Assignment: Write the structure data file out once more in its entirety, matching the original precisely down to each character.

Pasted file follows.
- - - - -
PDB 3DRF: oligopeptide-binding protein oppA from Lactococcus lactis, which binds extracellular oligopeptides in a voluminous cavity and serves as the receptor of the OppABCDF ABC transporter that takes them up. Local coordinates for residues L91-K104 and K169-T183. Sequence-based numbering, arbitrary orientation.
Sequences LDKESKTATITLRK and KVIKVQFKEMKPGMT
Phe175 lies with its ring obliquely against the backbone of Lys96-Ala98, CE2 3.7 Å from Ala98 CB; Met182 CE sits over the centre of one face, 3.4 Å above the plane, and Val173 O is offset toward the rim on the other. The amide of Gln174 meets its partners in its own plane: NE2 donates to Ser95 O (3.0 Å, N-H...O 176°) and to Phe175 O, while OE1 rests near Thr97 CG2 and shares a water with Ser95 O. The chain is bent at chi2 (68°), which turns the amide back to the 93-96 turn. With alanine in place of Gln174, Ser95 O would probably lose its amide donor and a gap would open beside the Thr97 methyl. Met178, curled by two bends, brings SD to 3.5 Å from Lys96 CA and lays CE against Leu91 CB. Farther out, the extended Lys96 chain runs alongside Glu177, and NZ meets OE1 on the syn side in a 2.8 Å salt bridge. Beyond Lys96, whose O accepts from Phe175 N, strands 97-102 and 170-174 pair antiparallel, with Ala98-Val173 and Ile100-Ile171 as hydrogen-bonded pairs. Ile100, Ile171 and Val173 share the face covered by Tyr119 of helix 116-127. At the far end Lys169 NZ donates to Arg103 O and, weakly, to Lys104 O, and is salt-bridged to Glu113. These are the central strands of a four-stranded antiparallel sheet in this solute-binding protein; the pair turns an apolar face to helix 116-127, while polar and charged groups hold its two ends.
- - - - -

PDB 3DRF: oligopeptide-binding protein oppA from Lactococcus lactis, which binds extracellular oligopeptides in a voluminous cavity and serves as the receptor of the OppABCDF ABC transporter that takes them up. Local coordinates for residues L91-K104 and K169-T183. Sequence-based numbering, arbitrary orientation.
Sequences LDKESKTATITLRK and KVIKVQFKEMKPGMT
Phe175 lies with its ring obliquely against the backbone of Lys96-Ala98, CE2 3.7 Å from Ala98 CB; Met182 CE sits over the centre of one face, 3.4 Å above the plane, and Val173 O is offset toward the rim on the other. The amide of Gln174 meets its partners in its own plane: NE2 donates to Ser95 O (3.0 Å, N-H...O 176°) and to Phe175 O, while OE1 rests near Thr97 CG2 and shares a water with Ser95 O. The chain is bent at chi2 (68°), which turns the amide back to the 93-96 turn. With alanine in place of Gln174, Ser95 O would probably lose its amide donor and a gap would open beside the Thr97 methyl. Met178, curled by two bends, brings SD to 3.5 Å from Lys96 CA and lays CE against Leu91 CB. Farther out, the extended Lys96 chain runs alongside Glu177, and NZ meets OE1 on the syn side in a 2.8 Å salt bridge. Beyond Lys96, whose O accepts from Phe175 N, strands 97-102 and 170-174 pair antiparallel, with Ala98-Val173 and Ile100-Ile171 as hydrogen-bonded pairs. Ile100, Ile171 and Val173 share the face covered by Tyr119 of helix 116-127. At the far end Lys169 NZ donates to Arg103 O and, weakly, to Lys104 O, and is salt-bridged to Glu113. These are the central strands of a four-stranded antiparallel sheet in this solute-binding protein; the pair turns an apolar face to helix 116-127, while polar and charged groups hold its two ends.